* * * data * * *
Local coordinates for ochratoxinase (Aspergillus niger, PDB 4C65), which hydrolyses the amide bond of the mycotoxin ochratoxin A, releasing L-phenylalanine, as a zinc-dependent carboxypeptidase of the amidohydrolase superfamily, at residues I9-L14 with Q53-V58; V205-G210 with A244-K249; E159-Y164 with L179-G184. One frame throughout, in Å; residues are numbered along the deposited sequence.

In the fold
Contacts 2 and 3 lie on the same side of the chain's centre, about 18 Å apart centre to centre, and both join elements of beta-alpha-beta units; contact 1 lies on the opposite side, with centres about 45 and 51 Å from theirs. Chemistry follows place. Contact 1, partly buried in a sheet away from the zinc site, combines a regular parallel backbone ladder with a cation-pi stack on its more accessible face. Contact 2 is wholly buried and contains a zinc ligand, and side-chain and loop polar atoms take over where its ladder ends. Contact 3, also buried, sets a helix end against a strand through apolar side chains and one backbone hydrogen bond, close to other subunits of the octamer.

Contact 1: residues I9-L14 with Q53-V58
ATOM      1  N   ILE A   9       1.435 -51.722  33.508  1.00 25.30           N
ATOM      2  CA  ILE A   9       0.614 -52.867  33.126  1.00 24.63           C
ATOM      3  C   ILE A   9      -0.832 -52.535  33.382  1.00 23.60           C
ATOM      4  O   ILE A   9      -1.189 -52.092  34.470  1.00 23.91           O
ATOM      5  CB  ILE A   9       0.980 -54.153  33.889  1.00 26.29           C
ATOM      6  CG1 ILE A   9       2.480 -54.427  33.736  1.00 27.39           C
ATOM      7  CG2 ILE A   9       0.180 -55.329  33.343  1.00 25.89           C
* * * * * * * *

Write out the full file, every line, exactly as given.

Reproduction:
Local coordinates for ochratoxinase (Aspergillus niger, PDB 4C65), which hydrolyses the amide bond of the mycotoxin ochratoxin A, releasing L-phenylalanine, as a zinc-dependent carboxypeptidase of the amidohydrolase superfamily, at residues I9-L14 with Q53-V58; V205-G210 with A244-K249; E159-Y164 with L179-G184. One frame throughout, in Å; residues are numbered along the deposited sequence.

In the fold
Contacts 2 and 3 lie on the same side of the chain's centre, about 18 Å apart centre to centre, and both join elements of beta-alpha-beta units; contact 1 lies on the opposite side, with centres about 45 and 51 Å from theirs. Chemistry follows place. Contact 1, partly buried in a sheet away from the zinc site, combines a regular parallel backbone ladder with a cation-pi stack on its more accessible face. Contact 2 is wholly buried and contains a zinc ligand, and side-chain and loop polar atoms take over where its ladder ends. Contact 3, also buried, sets a helix end against a strand through apolar side chains and one backbone hydrogen bond, close to other subunits of the octamer.

Contact 1: residues I9-L14 with Q53-V58
ATOM      1  N   ILE A   9       1.435 -51.722  33.508  1.00 25.30           N
ATOM      2  CA  ILE A   9       0.614 -52.867  33.126  1.00 24.63           C
ATOM      3  C   ILE A   9      -0.832 -52.535  33.382  1.00 23.60           C
ATOM      4  O   ILE A   9      -1.189 -52.092  34.470  1.00 23.91           O
ATOM      5  CB  ILE A   9       0.980 -54.153  33.889  1.00 26.29           C
ATOM      6  CG1 ILE A   9       2.480 -54.427  33.736  1.00 27.39           C
ATOM      7  CG2 ILE A   9       0.180 -55.329  33.343  1.00 25.89           C